Jennifer Aniston is ready for another shot at love! The actress, 52, opened up about her love life after her split from second husband Justin Theroux in 2018 during a new interview with Bruce Bozzi on SiriusXM's Lunch With Bruce podcast. The Friends actress may be ready to give love another chance, but noted that the pandemic has made it incredibly difficult to meet new people
"No one of importance has hit my radar yet," she said. "But I think it's time. I think I'm ready to share myself with another. I didn't want to for a long time, and I loved really, being my own woman. Without, um, being a part of a couple where I've been a part of a couple since I was 20. So, there was something really nice about taking the time."
When it comes to meeting someone, Aniston said she's not looking to go on a dating app, calling herself "an old school girl." She continued of the type of connection she's looking to make, "There it is, chemistry, and you see each other from across the room. People don't come up to people anymore, people don't do that. It's weird." A first kiss is "pretty important" on the list as well, alongside being able to have an easy first conversation.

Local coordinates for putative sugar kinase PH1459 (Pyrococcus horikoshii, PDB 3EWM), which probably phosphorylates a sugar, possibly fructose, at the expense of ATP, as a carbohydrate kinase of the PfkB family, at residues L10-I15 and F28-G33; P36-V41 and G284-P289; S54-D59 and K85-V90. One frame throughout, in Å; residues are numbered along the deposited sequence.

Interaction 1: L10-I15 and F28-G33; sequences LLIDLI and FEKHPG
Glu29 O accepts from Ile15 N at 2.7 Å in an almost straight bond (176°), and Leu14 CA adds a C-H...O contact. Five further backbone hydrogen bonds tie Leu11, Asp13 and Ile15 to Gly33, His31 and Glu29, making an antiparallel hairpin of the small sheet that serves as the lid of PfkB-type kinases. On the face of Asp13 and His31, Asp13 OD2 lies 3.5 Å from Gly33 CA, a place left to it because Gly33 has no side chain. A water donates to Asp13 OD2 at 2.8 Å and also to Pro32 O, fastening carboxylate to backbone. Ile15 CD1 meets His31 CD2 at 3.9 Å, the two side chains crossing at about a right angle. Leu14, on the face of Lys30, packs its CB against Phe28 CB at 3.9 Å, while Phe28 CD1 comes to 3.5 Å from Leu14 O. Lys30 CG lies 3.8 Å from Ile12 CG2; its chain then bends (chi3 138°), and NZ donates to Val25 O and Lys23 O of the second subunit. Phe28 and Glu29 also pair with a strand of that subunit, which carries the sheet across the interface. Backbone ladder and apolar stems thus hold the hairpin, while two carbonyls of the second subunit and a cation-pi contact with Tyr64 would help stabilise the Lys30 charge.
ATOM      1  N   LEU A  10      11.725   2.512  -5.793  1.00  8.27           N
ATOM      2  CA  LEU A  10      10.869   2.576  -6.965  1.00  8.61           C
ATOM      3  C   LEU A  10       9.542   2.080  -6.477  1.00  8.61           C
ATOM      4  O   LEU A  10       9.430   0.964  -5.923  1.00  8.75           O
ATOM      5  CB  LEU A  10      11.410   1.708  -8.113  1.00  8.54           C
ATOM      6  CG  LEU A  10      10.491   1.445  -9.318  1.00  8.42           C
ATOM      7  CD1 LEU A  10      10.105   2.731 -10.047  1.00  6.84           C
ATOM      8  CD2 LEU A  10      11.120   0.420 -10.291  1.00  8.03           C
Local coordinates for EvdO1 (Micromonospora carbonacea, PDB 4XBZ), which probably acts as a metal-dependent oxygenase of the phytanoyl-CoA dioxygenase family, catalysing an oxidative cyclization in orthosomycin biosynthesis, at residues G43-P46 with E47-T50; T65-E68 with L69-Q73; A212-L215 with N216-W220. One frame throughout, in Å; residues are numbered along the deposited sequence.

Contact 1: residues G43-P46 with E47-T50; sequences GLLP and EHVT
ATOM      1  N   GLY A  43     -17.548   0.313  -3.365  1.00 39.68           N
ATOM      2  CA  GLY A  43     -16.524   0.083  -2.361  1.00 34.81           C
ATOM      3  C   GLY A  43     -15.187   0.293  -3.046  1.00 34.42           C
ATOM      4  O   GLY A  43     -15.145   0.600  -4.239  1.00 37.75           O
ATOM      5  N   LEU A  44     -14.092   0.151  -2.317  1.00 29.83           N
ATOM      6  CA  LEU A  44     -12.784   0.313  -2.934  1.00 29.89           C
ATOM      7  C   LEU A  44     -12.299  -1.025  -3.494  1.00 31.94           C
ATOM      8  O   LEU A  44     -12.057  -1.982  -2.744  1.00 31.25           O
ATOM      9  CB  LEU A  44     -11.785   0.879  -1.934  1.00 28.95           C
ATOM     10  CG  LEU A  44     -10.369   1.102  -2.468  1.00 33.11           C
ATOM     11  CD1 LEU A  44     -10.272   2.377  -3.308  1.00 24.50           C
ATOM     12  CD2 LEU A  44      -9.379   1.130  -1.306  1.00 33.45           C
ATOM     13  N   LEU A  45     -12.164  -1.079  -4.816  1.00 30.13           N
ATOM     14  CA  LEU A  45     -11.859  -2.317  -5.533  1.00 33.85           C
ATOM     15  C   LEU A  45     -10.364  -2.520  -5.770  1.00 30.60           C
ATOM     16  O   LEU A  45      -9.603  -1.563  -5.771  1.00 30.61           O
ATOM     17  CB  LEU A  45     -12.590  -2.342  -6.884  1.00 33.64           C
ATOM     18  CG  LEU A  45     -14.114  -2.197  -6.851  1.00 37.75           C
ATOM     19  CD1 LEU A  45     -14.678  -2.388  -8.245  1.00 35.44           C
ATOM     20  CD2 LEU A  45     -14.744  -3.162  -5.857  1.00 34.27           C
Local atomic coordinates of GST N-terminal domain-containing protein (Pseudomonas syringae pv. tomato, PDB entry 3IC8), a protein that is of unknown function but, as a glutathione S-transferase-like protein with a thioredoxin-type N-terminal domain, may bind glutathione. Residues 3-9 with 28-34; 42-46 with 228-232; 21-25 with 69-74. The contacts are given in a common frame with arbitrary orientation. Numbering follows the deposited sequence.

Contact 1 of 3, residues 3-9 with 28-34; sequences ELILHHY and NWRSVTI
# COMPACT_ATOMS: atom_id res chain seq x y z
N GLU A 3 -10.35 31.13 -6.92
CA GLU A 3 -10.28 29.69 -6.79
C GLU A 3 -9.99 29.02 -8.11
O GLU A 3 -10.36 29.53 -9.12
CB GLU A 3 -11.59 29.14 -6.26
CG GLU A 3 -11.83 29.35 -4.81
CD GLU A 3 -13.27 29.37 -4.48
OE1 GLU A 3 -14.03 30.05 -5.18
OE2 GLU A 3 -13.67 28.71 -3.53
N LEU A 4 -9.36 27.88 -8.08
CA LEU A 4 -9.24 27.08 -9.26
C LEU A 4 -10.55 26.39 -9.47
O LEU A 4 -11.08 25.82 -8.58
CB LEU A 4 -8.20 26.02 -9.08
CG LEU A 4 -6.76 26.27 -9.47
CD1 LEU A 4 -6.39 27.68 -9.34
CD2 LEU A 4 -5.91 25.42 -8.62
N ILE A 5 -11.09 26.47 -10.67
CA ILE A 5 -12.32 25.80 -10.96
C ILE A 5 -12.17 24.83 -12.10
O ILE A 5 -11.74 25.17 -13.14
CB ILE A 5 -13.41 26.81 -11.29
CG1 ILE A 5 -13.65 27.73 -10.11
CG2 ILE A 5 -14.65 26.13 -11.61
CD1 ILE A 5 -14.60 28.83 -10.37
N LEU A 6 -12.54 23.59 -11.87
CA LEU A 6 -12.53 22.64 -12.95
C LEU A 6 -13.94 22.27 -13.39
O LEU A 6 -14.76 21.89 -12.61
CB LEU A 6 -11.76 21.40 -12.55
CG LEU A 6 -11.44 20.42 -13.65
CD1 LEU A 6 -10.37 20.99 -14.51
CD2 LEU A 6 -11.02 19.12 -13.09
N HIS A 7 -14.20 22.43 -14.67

"That's kind of a good indicator, confidence, but not a cockiness. Humor, please I beg of you, beg of you. Generous, um, kind to people, you know, it's just very few necessities," she continued. "Fitness is important and not just about, like, how you look ... I want to be around here for a long time and not be in a wheelchair when I am 80."
Aniston previously married Theroux in 2015 after a three-year engagement, separating in 2017 and divorcing in 2018. While rumors circulated that they split because Aniston wanted to live in Los Angeles and Theroux wanted to live in New York, Theroux told Esquire earlier this year that their split was more complex. "Look, people create narratives that make themselves feel better or simplify things for them," he said simply. "That whole 'This person likes rock 'n' roll, that person likes jazz. Of course!' That's just not the case. It's an oversimplification."